BRADENTON -- A New York firm known for rehabbing retail centers has purchased the DeSoto Square mall, with plans to restore traffic at the aging Bradenton shopping center with a facelift and heightened security.
Mason Asset Management acquired the county's only indoor shopping mall for about $25 million from Simon Property Group Inc., which let its $61.9 million loan on the property fall into foreclosure this year, records show.
Mason will own and operate a 492,997-square-foot portion of the 639,094 mall on Cortez Road, which represents all but the Sears department store. Mason plans to retain the present mall management and existing leases executed with Simon.
"We feel this was an exciting opportunity because there is still life at the mall," said Mason Asset President Elliot Nassim, who was in town meeting with tenants Monday. "It is just a good example of the previous owners neglecting it. We plan to come in and roll up our sleeves."
Simon, the world's largest owner of shopping malls, offered to hand the property back to its lender this year after the $61.9 million mortgage hit foreclosure in March.
Prior to the sale, the massive company had been delinquent on its payments for more than a year, according to records from Trepp LLC, a real estate analytics firm.
The $25 million paid by Mason last week represents just a fraction of the total debt that had been on the property and equates to a pur
chase price of about $50 a square foot.
At the height of the real estate boom in 2004, DeSoto Square was valued at $80.2 million, property records show.
Representatives from Simon declined to comment on the sale.
"This is a viable mall -- when you look around, there's not many vacancies," Nassim said. "When you don't put money back into the mall, the shoppers sense that. We're going to try and give the customers what they want."
DeSoto Square was first built in 1973 and later expanded in 1997. Simon Property acquired the shopping center in August 1996.
But over the years, the mall fell into disrepair as routine maintenance went unaddressed and the aesthetics were never upgraded. As a result, average rents plummeted.
Simon collected $5.05 million in base rent at DeSoto Square last year, leading to $6.7 million in total revenue. That's down from $8.3 million in 2009 and $9.5 million in 2008, according to Trepp.
The mall's net operating income also has shrunk each year since 2008, sliding to $4.2 million in 2011. An estimated 75 percent of DeSoto Square's existing leases expire within 24 months.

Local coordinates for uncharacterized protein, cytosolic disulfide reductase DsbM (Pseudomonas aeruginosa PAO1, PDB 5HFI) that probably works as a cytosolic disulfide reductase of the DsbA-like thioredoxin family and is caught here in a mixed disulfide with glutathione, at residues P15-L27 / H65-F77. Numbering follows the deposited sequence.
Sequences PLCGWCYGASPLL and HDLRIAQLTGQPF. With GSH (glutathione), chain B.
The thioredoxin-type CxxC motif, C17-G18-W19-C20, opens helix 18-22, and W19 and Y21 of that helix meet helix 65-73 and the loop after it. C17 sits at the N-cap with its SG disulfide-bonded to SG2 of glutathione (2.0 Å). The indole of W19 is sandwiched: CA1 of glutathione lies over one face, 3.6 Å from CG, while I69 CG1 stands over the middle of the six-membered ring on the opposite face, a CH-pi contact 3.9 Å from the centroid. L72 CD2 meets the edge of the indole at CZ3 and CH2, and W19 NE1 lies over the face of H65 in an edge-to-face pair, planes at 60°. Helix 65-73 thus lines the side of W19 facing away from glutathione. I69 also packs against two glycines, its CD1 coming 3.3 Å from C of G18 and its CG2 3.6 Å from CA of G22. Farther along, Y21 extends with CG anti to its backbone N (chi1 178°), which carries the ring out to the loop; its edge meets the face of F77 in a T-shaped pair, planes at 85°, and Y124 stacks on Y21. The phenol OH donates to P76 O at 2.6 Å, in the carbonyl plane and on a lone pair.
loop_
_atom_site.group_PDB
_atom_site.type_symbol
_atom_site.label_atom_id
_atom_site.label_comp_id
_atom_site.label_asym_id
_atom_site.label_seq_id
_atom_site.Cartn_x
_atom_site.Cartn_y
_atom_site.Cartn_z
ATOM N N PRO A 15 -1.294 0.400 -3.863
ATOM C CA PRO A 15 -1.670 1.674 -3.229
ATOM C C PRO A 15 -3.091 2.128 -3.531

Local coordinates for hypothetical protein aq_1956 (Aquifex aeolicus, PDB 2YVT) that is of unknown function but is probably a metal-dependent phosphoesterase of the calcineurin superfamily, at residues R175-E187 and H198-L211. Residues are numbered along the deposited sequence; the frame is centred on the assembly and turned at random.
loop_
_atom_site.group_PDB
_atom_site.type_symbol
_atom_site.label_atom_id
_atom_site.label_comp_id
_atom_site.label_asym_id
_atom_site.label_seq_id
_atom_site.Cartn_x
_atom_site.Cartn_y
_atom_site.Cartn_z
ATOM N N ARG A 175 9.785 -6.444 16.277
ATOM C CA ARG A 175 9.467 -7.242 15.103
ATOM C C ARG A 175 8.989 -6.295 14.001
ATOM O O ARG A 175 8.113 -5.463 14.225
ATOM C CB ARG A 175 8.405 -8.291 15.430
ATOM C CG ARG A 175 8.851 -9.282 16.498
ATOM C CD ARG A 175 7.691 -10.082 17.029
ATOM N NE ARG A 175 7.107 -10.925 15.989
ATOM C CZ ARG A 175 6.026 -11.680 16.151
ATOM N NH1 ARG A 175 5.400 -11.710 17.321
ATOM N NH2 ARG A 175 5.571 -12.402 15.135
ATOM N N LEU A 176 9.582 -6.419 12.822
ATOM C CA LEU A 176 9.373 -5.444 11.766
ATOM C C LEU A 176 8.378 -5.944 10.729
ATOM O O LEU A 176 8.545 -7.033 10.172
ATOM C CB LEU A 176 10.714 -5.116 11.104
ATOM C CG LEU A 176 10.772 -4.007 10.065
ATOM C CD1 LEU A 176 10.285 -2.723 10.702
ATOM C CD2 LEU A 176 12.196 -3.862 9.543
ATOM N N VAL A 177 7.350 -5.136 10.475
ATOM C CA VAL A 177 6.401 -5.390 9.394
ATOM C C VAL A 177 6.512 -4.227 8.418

DeSoto's anchor tenants now include Macy's, JC Penney and Sears.
Mason plans to immediately give the mall a facelift, starting with improved parking, more signage and a new surveillance security system. Part of that plan also will be to give the center a more open feel.
The company also is in talks to bring a sheriff's substation to the mall, an education related program and a replacement for the now vacant Dillard's store.
Nassim said he's not too concerned about the ramifications of the 115-store University Town Center -- an upscale shopping mall to line the Sarasota-Manatee border, where the early stages of construction are now underway.
"We're not afraid of them," he said. "There's enough room for both."
Based in Great Neck, N.Y., Mason owns and manages about 50 retail centers in the U.S. DeSoto Square became the company's first in Florida.
The private, family-owned firm specializes in the reinvestment of retail centers, turning around many that had been struggling prior, Nassim said.
Retail industry experts see the change of hands as a good sign for the future of DeSoto Square, which remains the only true indoor shopping mall in Manatee County.
"I'm sure it can be turned around, mainly because of the lack of competition," said Patrick Berman, senior director of the retail brokerage at Cushman & Wakefield of Florida Inc. "You have to draw a seven-mile circle around the mall before you get to another competitor. You have a quarter-million people living in that ring. That's huge."
Berman said the final close price for DeSoto Square fell right in line with the market. The comparable 440,000-square-foot Seminole Mall near Tampa Bay sold for $15 million earlier this year, he said.
Others say a rejuvenation at DeSoto Square will need a repurpose of some of the tenants and fresh look at the market.
"They have to spend some money on lighting and opening it up to the community in many ways," said Anthony Mazzucca, managing director of NAI Manasota, an area commercial brokerage. "But, absolutely it has potential."
Josh Salman, Herald business writer, can be reached at 941-745-7095. Follow him on Twitter @JoshSalman